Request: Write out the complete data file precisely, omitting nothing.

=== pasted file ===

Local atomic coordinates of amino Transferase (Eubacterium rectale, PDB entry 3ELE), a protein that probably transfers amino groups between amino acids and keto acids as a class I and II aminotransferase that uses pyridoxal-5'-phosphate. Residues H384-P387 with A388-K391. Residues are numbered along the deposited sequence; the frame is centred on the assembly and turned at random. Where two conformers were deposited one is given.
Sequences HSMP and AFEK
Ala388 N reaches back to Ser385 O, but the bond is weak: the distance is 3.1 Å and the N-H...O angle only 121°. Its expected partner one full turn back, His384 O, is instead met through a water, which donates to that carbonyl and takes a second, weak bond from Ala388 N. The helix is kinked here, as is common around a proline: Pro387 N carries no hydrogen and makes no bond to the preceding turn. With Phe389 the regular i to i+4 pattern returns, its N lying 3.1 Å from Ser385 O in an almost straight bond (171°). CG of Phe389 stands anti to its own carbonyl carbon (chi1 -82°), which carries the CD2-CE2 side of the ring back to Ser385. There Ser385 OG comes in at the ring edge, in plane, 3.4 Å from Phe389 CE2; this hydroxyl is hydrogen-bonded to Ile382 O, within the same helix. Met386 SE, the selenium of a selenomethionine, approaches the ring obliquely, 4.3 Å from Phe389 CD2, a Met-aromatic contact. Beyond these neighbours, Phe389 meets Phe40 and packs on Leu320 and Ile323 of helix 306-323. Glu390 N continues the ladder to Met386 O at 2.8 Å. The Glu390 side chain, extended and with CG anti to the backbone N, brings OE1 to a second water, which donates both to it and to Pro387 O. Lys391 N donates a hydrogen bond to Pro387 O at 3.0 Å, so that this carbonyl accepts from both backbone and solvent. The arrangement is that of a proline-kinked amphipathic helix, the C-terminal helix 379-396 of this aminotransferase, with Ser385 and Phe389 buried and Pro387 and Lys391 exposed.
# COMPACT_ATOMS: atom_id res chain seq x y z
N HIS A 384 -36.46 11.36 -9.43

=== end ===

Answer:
Local atomic coordinates of amino Transferase (Eubacterium rectale, PDB entry 3ELE), a protein that probably transfers amino groups between amino acids and keto acids as a class I and II aminotransferase that uses pyridoxal-5'-phosphate. Residues H384-P387 with A388-K391. Residues are numbered along the deposited sequence; the frame is centred on the assembly and turned at random. Where two conformers were deposited one is given.
Sequences HSMP and AFEK
Ala388 N reaches back to Ser385 O, but the bond is weak: the distance is 3.1 Å and the N-H...O angle only 121°. Its expected partner one full turn back, His384 O, is instead met through a water, which donates to that carbonyl and takes a second, weak bond from Ala388 N. The helix is kinked here, as is common around a proline: Pro387 N carries no hydrogen and makes no bond to the preceding turn. With Phe389 the regular i to i+4 pattern returns, its N lying 3.1 Å from Ser385 O in an almost straight bond (171°). CG of Phe389 stands anti to its own carbonyl carbon (chi1 -82°), which carries the CD2-CE2 side of the ring back to Ser385. There Ser385 OG comes in at the ring edge, in plane, 3.4 Å from Phe389 CE2; this hydroxyl is hydrogen-bonded to Ile382 O, within the same helix. Met386 SE, the selenium of a selenomethionine, approaches the ring obliquely, 4.3 Å from Phe389 CD2, a Met-aromatic contact. Beyond these neighbours, Phe389 meets Phe40 and packs on Leu320 and Ile323 of helix 306-323. Glu390 N continues the ladder to Met386 O at 2.8 Å. The Glu390 side chain, extended and with CG anti to the backbone N, brings OE1 to a second water, which donates both to it and to Pro387 O. Lys391 N donates a hydrogen bond to Pro387 O at 3.0 Å, so that this carbonyl accepts from both backbone and solvent. The arrangement is that of a proline-kinked amphipathic helix, the C-terminal helix 379-396 of this aminotransferase, with Ser385 and Phe389 buried and Pro387 and Lys391 exposed.
# COMPACT_ATOMS: atom_id res chain seq x y z
N HIS A 384 -36.46 11.36 -9.43